Defining the Universe of Social Enterprise: The Social Enterprise Zoo. With Dennis Young. (working paper). [pdf]
After more than a decade of research in the U.S., Europe and elsewhere, there is continued debate on the definitions of social enterprise, specifically in classifying populations. In this paper we argue that current metaphors fall short of providing an adequate framework for future research, policy, and practice. Instead we offer an alternative metaphor, that of a social enterprise zoo. The diverse universe of social enterprise forms and the “zoo” in which many different “animals” combine social and market goals in substantially different ways. Each species has distinct environments and needs, though. Using this framework we then reconsider the place of social entrepreneurs, viewing them as curators responsible for nurturing, breeding, and experimenting with the ever changing population of animals in the social enterprise zoo.
Survival analysis is used to examine competition between international NGOs over a 19-year time period. Resources expand rapidly during the study period but are captured by the legacy NGOs leading to a top-heavy sector and intense competition among smaller NGOs.
Grant Market Fragmentation and Nonprofit Revenue Volatility (working paper).
Institutional donors can package resources into a few large grants or many small grants. This paper examines the mathematics of grant markets to make the case that larger grants lead to high revenue volatility and may be undesirable from a donor perspective.
This paper appears as a book chapter for A. Prakash and M.K. Gugerty (eds.) Rethinking Advocacy Organizations. A Collective Action Perspective. Cambridge Press.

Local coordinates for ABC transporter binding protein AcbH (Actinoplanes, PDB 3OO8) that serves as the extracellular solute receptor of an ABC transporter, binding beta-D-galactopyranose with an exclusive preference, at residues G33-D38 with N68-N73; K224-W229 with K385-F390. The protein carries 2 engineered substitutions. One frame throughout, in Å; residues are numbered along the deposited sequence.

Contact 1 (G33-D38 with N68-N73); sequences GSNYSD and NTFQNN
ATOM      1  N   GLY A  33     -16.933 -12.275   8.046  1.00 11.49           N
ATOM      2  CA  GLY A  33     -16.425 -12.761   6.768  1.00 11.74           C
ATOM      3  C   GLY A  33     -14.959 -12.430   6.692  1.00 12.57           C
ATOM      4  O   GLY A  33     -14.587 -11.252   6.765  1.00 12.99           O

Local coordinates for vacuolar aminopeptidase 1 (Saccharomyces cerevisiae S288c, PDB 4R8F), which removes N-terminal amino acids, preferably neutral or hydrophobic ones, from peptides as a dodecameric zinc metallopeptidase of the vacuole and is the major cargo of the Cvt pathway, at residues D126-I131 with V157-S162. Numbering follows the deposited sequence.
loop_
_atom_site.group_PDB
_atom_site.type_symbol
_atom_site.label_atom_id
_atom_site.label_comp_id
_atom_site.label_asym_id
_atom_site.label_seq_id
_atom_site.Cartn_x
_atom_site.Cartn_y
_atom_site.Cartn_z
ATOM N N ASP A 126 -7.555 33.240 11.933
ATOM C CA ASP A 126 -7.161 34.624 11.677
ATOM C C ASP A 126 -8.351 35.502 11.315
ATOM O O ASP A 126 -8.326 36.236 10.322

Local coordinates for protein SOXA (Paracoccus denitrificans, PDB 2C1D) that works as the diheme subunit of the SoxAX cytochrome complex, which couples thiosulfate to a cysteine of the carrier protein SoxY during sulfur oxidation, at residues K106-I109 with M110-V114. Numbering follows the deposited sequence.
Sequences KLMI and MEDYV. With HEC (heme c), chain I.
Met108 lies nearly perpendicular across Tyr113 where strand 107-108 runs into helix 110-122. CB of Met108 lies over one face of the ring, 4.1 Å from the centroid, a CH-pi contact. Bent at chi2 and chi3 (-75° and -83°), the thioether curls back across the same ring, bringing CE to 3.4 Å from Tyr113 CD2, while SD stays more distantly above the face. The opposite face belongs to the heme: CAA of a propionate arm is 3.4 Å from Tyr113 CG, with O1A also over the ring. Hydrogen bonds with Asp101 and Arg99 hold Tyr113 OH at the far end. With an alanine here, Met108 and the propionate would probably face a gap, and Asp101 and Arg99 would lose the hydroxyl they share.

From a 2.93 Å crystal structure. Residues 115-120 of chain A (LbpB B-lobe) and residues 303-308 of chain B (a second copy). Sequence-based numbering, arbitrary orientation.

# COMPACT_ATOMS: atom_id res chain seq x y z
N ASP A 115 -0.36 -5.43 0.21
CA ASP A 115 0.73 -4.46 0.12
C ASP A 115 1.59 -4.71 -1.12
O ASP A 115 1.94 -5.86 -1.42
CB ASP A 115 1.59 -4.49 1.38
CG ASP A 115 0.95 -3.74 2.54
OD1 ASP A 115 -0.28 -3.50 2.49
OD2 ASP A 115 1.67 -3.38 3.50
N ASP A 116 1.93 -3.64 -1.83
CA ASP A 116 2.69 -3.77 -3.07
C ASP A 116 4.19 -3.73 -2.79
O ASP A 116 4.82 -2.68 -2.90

Anatomy of the Nonprofit Starvation Cycle. With Elizabeth Searing. (working paper). [pdf]
The nonprofit starvation cycle is a debilitating trend of under-investment in organizational infrastructure that is fed by potentially misleading financial reporting and donor expectations of increasingly low overhead expenses. Since its original reporting in 2008, the phenomenon has been referenced several times, but seldom explored empirically; this study utilizes twenty-five years of nonprofit data to examine the existence, duration, and mechanics behind the nonprofit starvation cycle. Our results show a definite downward trend in overhead costs, reflecting a deep cut in administrative expenses partially offset by an increasing in fundraising expenses. The organization’s size is instrumental to its behavior, with a sharp rise in overhead occurring when revenues equal $100 thousand, but diminishing at $550 thousand. Finally, the brunt of the cuts have fallen on non-executive staff wages and professional fees, which heighten the concern of ill effects from a fixation on overhead cost reduction.
NGO and NPO Effectiveness: A Modern Synthesis. With H. Swedlund and H.P. Schmitz (working paper). [pdf]
This paper offers a comprehensive and interdisciplinary structured review of the literature concerned with non-governmental (NGO) and nonprofit (NPO) effectiveness using a new methodological approach that builds citation networks to identify key citation patterns. We identify four primary domains that ground the work on NGO/NPO effectiveness in the contemporary literature: projects, internal management, external environment, and networks/partnerships. We then synthesize the domains with the early conceptualizations of effectiveness to provide a consistent methodological framework for studying effectiveness across disciplines and research questions.
New Approaches to Evaluation: Comparative Impact Assessment in Micro-Finance (2008). [pdf]
This paper answers the question, if donors were to require NGOs to provide data on the impact of their projects, what can be learned from the data? An evaluation framework is presented and an argument made that the data would not be granular enough to support a ranking-style system, but NGOs could be sorted into performance tiers that could greatly help in donor decision-making.
Aid Effectiveness After the Gujarat Earthquake: A Case Study of Disaster Relief (2007). [pdf]
What are the appropriate systems to hold NGOs accountable for the funding they receive? The most common are reports and financial audits, but these prove to be a huge administrative burden and often don